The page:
June 11, 2012

Landry: ‘Flyin’ Hawaiian’ switches runways

Alicia Wynter/Argonauts.ca

Watching Chad Owens and his kick return wizardry over the last two years has provided ample proof that he has the skills to negotiate heavy traffic and make people miss, in tight.

More than a handful of observers have wondered what those skills might look like if he were catching passes from the slot, as opposed to wide receiver, the position at which he was principally employed by the Toronto Argonauts in 2011.

If you were among those who wondered, wonder no more.

Heading into the second week of training camp, Owens continues to work on his moves from inside as opposed to outside, shifted to the slotback spot by head coach Scott Milanovich. So far, so good, according to the man who is also the Argos’ offensive coordinator.

“He’s looked great,” began Milanovich, shortly after the Argos finished up practice on a steamy late spring Monday morning.

Great, yes, but with room for improvement, as The Flyin’ Hawaiian makes the adjustment to a new position in a new offence. Not that the traffic inside is a bother for Owens, who’d played slot an awful lot in college and feels just fine a little closer to the quarterback.

“Just because of my size (5′ 8″, 180 lbs) it just seems that it makes more sense,” Owens said of the move from wide receiver. “I’m happy that I’m being given an opportunity to compete at the slot and I just feel so much more comfortable there. I feel at home. I’m excited.”

Owens’ ability to duck, dart, take a hit and spin off it on kick returns is expected to help him excel at the slot. Being afforded the luxury of a running start or ‘waggle’ as opposed to the static positioning of a wide out might just give him an extra edge that he can use to his advantage as well.

“You’ve got to take advantage of the waggle,” Owens explained. “It’s like being in the open field on a punt return. You make the defender miss. In this case you do that and then get into your route.”

Natural abilities are necessary, but both Milanovich and Owens know it will take more than just those for the 3rd year Argo to be successful in this new offence led by Ricky Ray. It’s a game of condensed formations and, perhaps more importantly, clockwork timing. Which leads Milanovich to the thing he wants Owens to improve.

“Chad just needs to discipline himself to get…” the coach paused. “He’s so quick. Sometimes he’ll break a route short and the quarterback’s not ready to throw. He just needs to work on disciplining himself to get to the proper depths and landmarks on the field. But I think he’s looked excellent,” added Milanovich.

“He’s been coached hard on it and he’s getting better at it. It’s a very detailed offence and it’s not okay to be three yards from the tackle when you’re supposed to be five. Because all of those things affect Ricky’s timing.”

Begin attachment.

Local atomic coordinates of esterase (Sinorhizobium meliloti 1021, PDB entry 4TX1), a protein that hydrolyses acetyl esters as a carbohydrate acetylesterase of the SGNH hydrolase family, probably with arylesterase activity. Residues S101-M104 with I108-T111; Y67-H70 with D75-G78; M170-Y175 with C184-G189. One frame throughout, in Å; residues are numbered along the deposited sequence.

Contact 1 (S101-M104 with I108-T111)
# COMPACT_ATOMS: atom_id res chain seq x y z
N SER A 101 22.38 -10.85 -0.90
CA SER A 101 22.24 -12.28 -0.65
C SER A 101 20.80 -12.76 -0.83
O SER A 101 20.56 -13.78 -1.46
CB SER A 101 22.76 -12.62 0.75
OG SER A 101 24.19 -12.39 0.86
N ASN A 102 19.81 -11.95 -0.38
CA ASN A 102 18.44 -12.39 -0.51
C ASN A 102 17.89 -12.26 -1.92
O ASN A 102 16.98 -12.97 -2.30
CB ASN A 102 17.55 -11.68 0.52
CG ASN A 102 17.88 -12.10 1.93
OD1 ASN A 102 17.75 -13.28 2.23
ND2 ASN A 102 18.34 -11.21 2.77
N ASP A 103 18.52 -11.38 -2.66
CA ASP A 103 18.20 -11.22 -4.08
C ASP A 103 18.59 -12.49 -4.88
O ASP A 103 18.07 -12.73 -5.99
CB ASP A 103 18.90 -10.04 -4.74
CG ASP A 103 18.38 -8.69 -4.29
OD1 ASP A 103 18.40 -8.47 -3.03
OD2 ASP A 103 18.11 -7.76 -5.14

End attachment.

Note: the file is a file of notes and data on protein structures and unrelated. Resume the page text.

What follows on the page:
There is no doubt that message has been communicated to Owens, nor is there any that it has been received. Moments after I spoke with Milanovich, I walked some 20 yards across the field to a waiting Owens, and asked him what he needs to improve.
“I’m working on being disciplined in my depths,” he offered. “We all have our landmarks on the field. It’s all discipline. That’s what it comes down to.”

Asked to expand on just what that means, he explains:

“It’s all timing. Being in the right place at the right time for Ricky. If your route’s a twelve (yarder) you’ve go to be at twelve. I fell victim to that. If I’m at ten, I’m open. But Ricky’s not quite ready to throw the ball. That would give the defensive back a chance to recover.”

He smiles, and adds:

“When I do it right, it’s beautiful.”

Milanovich says he sees no reason why Owens won’t remain at slotback this season, although he does add that you won’t always see him at the inside receiver position.

“I don’t anticipate that changing but the way we run our offence, even if he’s technically a starter at slotback, on the next play he could be the split end. All our guys basically have to know every position. Based on the play and how we want to attack and who we want to attack, they have to be able to move around.”

Interior routes, exterior routes. Just different runways, is all. In the end, Milanovich feels the Flyin’ Hawaiian would lift off in any scheme.

“I don’t know that it matters what offence he’s in. A guy that’s got his ability and quickness and toughness is probably going to excel in any offence.”


Owens has his receiving goals set high for this season. After hauling in 70 passes for 722 yards in 2011, he wants to hit a magic number in 2012.

“I’d like to see myself get a thousand yards receiving. That’s an individual goal and individual success can help lead to some team success. I want to be a thousand yard receiver and do my thing on special teams.”

His thing on special teams helped power Owens to 3,345 combined yards last season, making him the first in pro football to ever amass at least 3,000 in consecutive seasons.

“If I can get four thousand yards, I’m gonna try to get four thousand yards. I’m just trying to get as much as I can for my team.”

The CFL record for combined yards in a single season (3,840) was set by Pinball Clemons in 1997.